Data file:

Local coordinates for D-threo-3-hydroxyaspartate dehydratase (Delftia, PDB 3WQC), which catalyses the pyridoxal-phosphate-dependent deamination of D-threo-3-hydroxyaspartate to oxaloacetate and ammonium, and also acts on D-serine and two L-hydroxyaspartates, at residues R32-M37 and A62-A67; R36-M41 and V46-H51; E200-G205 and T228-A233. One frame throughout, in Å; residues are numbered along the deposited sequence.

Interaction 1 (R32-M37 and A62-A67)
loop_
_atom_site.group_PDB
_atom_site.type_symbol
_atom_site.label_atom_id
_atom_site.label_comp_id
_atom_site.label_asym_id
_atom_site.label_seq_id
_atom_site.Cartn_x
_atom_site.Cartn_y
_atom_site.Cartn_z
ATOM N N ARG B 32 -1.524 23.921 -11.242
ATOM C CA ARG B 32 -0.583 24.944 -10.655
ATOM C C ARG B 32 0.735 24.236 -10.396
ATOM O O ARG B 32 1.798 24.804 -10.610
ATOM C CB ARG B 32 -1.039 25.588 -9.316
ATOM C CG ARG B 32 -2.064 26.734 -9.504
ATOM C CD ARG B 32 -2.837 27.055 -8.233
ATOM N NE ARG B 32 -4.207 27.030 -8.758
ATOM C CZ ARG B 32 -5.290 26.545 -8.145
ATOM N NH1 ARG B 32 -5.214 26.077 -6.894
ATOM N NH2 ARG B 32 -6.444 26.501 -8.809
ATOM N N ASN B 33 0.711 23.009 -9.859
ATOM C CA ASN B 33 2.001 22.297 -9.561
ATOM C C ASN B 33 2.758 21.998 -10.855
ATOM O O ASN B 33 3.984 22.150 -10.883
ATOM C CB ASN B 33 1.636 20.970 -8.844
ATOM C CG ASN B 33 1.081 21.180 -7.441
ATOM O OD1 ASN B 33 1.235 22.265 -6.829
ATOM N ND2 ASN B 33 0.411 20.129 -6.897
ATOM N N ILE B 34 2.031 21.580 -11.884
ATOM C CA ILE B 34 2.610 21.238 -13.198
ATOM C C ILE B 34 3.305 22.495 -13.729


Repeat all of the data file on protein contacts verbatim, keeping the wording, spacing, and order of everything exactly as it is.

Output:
Local coordinates for D-threo-3-hydroxyaspartate dehydratase (Delftia, PDB 3WQC), which catalyses the pyridoxal-phosphate-dependent deamination of D-threo-3-hydroxyaspartate to oxaloacetate and ammonium, and also acts on D-serine and two L-hydroxyaspartates, at residues R32-M37 and A62-A67; R36-M41 and V46-H51; E200-G205 and T228-A233. One frame throughout, in Å; residues are numbered along the deposited sequence.

Interaction 1 (R32-M37 and A62-A67)
loop_
_atom_site.group_PDB
_atom_site.type_symbol
_atom_site.label_atom_id
_atom_site.label_comp_id
_atom_site.label_asym_id
_atom_site.label_seq_id
_atom_site.Cartn_x
_atom_site.Cartn_y
_atom_site.Cartn_z
ATOM N N ARG B 32 -1.524 23.921 -11.242
ATOM C CA ARG B 32 -0.583 24.944 -10.655
ATOM C C ARG B 32 0.735 24.236 -10.396
ATOM O O ARG B 32 1.798 24.804 -10.610
ATOM C CB ARG B 32 -1.039 25.588 -9.316
ATOM C CG ARG B 32 -2.064 26.734 -9.504
ATOM C CD ARG B 32 -2.837 27.055 -8.233
ATOM N NE ARG B 32 -4.207 27.030 -8.758
ATOM C CZ ARG B 32 -5.290 26.545 -8.145
ATOM N NH1 ARG B 32 -5.214 26.077 -6.894
ATOM N NH2 ARG B 32 -6.444 26.501 -8.809
ATOM N N ASN B 33 0.711 23.009 -9.859
ATOM C CA ASN B 33 2.001 22.297 -9.561
ATOM C C ASN B 33 2.758 21.998 -10.855
ATOM O O ASN B 33 3.984 22.150 -10.883
ATOM C CB ASN B 33 1.636 20.970 -8.844
ATOM C CG ASN B 33 1.081 21.180 -7.441
ATOM O OD1 ASN B 33 1.235 22.265 -6.829
ATOM N ND2 ASN B 33 0.411 20.129 -6.897
ATOM N N ILE B 34 2.031 21.580 -11.884
ATOM C CA ILE B 34 2.610 21.238 -13.198
ATOM C C ILE B 34 3.305 22.495 -13.729